Australian Family Physician
Australian Family Physician


Volume 39, Issue 10, October 2010

Tuberculosis Prevention in travellers

Amy A Neilson Cora A Mayer
Download article
Cite this article    BIBTEX    REFER    RIS

This article on tuberculosis forms part of our travel medicine series for 2010, providing a summary of prevention strategies and vaccinations for infections that may be acquired by travellers. The series aims to provide practical strategies to assist general practitioners in giving travel advice, as a synthesis of multiple information sources which must otherwise be consulted.
Tuberculosis is a disease of significant worldwide prevalence, morbidity and mortality. Multi-drug resistant and extensively drug resistant strains, poverty, and co-endemic human immunodeficiency virus infection have hampered efforts to reduce transmission worldwide.
To outline risk assessment of tuberculosis infection for travellers and discuss potential interventions.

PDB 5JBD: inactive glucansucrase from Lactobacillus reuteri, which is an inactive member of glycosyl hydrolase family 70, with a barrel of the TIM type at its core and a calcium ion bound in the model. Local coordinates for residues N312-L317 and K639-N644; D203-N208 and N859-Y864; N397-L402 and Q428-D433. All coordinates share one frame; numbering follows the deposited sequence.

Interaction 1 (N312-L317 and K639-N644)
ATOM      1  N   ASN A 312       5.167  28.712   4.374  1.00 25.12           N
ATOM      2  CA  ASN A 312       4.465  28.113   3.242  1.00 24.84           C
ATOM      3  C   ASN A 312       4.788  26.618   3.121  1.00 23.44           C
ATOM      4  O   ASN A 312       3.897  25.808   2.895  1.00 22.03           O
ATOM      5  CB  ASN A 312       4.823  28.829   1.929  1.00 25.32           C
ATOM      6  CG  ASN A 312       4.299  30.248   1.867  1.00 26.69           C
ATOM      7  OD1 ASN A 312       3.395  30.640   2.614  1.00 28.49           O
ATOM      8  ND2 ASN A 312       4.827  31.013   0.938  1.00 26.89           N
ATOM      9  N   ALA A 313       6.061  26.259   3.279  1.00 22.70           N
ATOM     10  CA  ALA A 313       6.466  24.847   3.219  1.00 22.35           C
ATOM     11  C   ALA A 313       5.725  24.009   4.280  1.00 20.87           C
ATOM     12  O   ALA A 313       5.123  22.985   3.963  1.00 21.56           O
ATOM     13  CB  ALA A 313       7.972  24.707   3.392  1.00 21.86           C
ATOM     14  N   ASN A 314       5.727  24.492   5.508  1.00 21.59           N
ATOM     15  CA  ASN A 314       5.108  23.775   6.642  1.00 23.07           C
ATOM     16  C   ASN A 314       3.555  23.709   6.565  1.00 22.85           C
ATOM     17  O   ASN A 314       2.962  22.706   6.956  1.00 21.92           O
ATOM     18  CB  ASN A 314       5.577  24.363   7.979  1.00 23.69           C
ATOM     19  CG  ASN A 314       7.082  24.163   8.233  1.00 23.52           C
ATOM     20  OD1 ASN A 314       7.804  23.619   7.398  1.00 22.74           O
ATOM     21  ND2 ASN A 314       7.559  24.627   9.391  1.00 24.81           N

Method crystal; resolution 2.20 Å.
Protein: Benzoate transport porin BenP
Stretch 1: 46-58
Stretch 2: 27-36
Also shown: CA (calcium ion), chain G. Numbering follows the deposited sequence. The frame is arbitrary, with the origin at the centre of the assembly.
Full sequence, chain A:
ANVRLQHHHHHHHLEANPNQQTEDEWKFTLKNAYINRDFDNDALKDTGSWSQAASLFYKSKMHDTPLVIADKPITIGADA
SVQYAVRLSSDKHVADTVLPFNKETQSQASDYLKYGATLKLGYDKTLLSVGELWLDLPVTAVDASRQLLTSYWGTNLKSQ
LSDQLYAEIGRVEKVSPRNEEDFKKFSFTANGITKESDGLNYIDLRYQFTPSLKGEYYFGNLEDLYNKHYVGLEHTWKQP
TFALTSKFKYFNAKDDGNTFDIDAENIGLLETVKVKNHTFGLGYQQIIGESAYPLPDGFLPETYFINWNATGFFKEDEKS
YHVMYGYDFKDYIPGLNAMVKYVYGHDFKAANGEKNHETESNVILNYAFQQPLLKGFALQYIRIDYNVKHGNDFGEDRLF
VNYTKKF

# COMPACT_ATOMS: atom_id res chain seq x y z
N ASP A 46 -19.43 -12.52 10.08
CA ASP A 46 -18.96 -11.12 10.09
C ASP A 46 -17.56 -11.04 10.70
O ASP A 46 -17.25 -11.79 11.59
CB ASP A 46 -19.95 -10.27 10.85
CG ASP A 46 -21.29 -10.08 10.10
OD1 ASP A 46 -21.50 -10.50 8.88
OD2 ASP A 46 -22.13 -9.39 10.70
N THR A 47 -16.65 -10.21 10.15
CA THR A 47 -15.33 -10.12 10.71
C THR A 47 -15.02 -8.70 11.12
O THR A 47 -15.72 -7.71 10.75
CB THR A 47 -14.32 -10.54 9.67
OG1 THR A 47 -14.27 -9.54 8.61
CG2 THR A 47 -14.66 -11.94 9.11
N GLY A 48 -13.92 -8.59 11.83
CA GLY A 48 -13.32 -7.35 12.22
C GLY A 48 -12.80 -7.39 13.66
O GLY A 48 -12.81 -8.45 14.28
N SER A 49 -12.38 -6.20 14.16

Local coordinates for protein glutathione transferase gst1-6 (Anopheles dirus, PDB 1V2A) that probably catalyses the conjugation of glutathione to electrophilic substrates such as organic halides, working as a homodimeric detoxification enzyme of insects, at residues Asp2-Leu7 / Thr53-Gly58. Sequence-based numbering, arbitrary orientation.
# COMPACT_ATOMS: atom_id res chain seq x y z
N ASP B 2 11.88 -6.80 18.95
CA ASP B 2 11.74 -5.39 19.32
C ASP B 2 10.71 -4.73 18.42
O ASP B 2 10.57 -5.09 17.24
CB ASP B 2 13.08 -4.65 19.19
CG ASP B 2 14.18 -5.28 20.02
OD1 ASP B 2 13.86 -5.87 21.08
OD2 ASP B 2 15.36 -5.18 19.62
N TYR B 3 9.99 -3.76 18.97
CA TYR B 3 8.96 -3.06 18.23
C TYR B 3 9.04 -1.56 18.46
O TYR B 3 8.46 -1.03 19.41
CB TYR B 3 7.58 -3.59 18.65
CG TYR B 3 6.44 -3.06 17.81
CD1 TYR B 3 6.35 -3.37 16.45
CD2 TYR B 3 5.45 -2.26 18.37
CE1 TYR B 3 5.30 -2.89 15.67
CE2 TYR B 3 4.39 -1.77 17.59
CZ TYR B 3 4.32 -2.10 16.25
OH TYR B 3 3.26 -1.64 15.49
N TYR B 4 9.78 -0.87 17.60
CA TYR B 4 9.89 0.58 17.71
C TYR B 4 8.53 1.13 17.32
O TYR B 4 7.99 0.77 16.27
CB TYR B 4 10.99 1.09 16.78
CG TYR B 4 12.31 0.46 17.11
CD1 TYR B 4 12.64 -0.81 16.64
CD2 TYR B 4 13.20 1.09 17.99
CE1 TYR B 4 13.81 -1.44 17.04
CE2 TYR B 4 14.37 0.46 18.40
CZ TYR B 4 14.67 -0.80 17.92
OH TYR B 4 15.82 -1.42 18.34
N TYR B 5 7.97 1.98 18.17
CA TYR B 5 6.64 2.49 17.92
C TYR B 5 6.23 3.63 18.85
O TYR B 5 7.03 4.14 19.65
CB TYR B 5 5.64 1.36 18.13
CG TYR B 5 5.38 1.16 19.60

Long term travellers to areas of high tuberculosis incidence are potentially at risk of contracting the disease. Infants and children are particularly at risk of severe complications of tuberculosis. There is no consensus about methods to prevent tuberculosis. Health practitioners need to carefully consider the risks and benefits for their patients. Possible strategies include education, personal protection devices, BCG vaccination, tuberculin (Mantoux) skin testing and testing with newer interferon-gamma release assays.

Download the PDF for the full article.

Download article PDF


Australian Family Physician RACGP

Printed from Australian Family Physician - https://www.racgp.org.au/afp/2010/october/tuberculosis
© The Australian College of General Practitioners www.racgp.org.au